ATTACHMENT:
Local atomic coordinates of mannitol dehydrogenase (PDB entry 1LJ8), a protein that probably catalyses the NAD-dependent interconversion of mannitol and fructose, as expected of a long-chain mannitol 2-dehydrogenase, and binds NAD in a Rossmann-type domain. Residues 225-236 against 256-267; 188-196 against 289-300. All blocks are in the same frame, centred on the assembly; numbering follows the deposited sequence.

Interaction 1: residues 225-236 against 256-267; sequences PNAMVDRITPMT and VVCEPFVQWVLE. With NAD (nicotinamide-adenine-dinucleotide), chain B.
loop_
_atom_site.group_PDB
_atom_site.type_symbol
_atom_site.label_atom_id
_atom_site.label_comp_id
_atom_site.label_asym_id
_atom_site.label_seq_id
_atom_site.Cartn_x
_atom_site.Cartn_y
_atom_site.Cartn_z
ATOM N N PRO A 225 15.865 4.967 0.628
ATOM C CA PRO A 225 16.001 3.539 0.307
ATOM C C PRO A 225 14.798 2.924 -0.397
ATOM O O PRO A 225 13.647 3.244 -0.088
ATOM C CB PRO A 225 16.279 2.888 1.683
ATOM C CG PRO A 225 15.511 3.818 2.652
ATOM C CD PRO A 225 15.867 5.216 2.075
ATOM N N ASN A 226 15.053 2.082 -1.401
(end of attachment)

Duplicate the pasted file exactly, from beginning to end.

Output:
Local atomic coordinates of mannitol dehydrogenase (PDB entry 1LJ8), a protein that probably catalyses the NAD-dependent interconversion of mannitol and fructose, as expected of a long-chain mannitol 2-dehydrogenase, and binds NAD in a Rossmann-type domain. Residues 225-236 against 256-267; 188-196 against 289-300. All blocks are in the same frame, centred on the assembly; numbering follows the deposited sequence.

Interaction 1: residues 225-236 against 256-267; sequences PNAMVDRITPMT and VVCEPFVQWVLE. With NAD (nicotinamide-adenine-dinucleotide), chain B.
loop_
_atom_site.group_PDB
_atom_site.type_symbol
_atom_site.label_atom_id
_atom_site.label_comp_id
_atom_site.label_asym_id
_atom_site.label_seq_id
_atom_site.Cartn_x
_atom_site.Cartn_y
_atom_site.Cartn_z
ATOM N N PRO A 225 15.865 4.967 0.628
ATOM C CA PRO A 225 16.001 3.539 0.307
ATOM C C PRO A 225 14.798 2.924 -0.397
ATOM O O PRO A 225 13.647 3.244 -0.088
ATOM C CB PRO A 225 16.279 2.888 1.683
ATOM C CG PRO A 225 15.511 3.818 2.652
ATOM C CD PRO A 225 15.867 5.216 2.075
ATOM N N ASN A 226 15.053 2.082 -1.401